Since I know most people don’t read an entire blog, and will form their opinion after getting half way through, I will start with the end. To those who I’ve discouraged through my “Motivation” in recent posts, I’m truly sorry. I thank you for taking the time to share your words to help me grow as well. As a church family we are all in this together; and only together can we truly make a difference.
I seem to have struck a chord with quite a few people recently with my posts about “Christian Apathy”, volunteerism, and active church involvement (see “An Open Letter to My Church“; “Saying You’re a Christian Doesn’t Make You One“). The sentiment of “Why don’t more people do more” resonated with a lot of people who feel the burden of making ministry happen despite the lack of support or enthusiasm from others. There are more people involved in our churches than those who are up front and actively doing ministry, and those who don’t. There is a third group who is seeking to find their place and are caught in the middle.
They want to do something, but for a variety of reasons don’t. Whether they feel they lack the gifts, time, or see those involved as politically motivated; they inherently get lumped into my “Apathetic Christian” corner when there’s so much more to it than lack of interest. These individuals see those up front pushing for volunteers as leaders with skills and abilities. And it can be intimidating. Like King David they ask “Who am I and what can I offer”? I’ve been there. Sitting with the weight of life on you as someone asks you to do one more thing. They don’t give you a lot of details, just a statement of “would you like to help”. You insert your own job description of what it would take for you to feel like you were being helpful and it seems overwhelming. Your heart says yes, but for one reason or another you talk yourself out of it.
And it is people like me who fail them. We sit on the board and look past the work of all those behind the scenes who keep the church going as it is. We focus on steadily decreasing attendance and the ministries that have been mothballed; then as we feel ourselves getting discouraged we go into “group motivation mode”. Like a high school football coach we take on the team with “you bunch of momma’s boys. Get out there and play like men.”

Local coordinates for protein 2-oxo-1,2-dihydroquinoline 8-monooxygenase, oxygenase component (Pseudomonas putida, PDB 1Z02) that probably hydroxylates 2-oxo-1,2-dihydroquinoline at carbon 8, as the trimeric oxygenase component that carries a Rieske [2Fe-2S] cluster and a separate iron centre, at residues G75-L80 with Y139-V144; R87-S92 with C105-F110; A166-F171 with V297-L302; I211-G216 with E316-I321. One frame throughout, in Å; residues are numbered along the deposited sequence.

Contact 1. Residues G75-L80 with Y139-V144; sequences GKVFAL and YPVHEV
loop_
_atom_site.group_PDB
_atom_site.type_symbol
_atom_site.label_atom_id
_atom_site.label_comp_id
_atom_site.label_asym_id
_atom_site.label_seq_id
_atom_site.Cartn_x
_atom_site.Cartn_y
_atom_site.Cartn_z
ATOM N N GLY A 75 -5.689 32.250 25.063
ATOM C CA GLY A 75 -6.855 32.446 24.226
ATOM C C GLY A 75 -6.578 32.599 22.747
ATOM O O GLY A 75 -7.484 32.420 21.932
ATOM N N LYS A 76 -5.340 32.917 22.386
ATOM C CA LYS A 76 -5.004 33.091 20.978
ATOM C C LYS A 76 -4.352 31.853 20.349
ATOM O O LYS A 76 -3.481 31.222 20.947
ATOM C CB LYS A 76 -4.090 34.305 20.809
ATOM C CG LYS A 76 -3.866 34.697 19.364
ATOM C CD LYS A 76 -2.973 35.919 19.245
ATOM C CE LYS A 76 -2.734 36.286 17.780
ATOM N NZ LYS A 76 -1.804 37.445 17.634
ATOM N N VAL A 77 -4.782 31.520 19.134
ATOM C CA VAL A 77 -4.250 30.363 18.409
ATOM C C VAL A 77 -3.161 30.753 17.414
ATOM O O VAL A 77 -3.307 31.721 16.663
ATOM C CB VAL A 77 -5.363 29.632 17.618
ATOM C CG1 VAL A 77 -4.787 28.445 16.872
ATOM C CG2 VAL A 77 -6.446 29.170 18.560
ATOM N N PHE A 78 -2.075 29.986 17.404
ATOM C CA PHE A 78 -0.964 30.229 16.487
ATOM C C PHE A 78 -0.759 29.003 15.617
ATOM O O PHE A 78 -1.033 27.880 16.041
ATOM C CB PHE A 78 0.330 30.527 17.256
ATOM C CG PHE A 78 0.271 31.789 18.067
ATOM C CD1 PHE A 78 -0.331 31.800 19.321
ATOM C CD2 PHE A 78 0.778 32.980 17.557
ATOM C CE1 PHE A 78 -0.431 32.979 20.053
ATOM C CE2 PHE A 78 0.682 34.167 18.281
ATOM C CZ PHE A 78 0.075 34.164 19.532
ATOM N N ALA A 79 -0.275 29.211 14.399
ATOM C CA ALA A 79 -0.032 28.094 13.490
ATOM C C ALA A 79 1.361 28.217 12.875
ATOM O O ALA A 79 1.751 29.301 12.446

When I was a sophomore in high school I played basketball for my school’s varsity team. Being an underclassmen meant I didn’t get much playing time. At the time my dad was driving a truck and wasn’t home as often as we would have liked, but one game he drove home 5 hours just to see me play. The game was awful. Our starting 5 kept turning the ball over and by half time we were in a 20 point hole. Just before the half, I played for 1 minute 38 second, in which time I scored 3 points, 2 rebounds, and a steal. (Yes, I remember all those details to this day). I was proud of my small accomplishment and thinking I would play more in the second half because of it, I was excited to go into the locker room at half time. When we got there however, our coach came into the locker room, through his clipboard across the room, and simply said “I’m ashamed to be your coach right now” then left. I sat on the bench the rest of the game and watched our starters lose by 40. I turned in my uniform the next day.
Our role as leaders is to inspire and encourage. And too often that get’s overshadowed by our own discouragement and frustration and even burn out. We forget to nurture and grow, responding in the true manner of Jesus. I do this well with my youth group, protecting them from themselves and the burden of ministry, but too often overlook the same qualities when dealing with adults. Because we literally have a pulpit to speak from, we make a general call for revival to which many would respond if only we told them how.
That third group is the future of any healthy congregation. Because when a church learns how to respond to them, building a relationship that goes beyond programs and positions, we have truly learned what it is to disciple.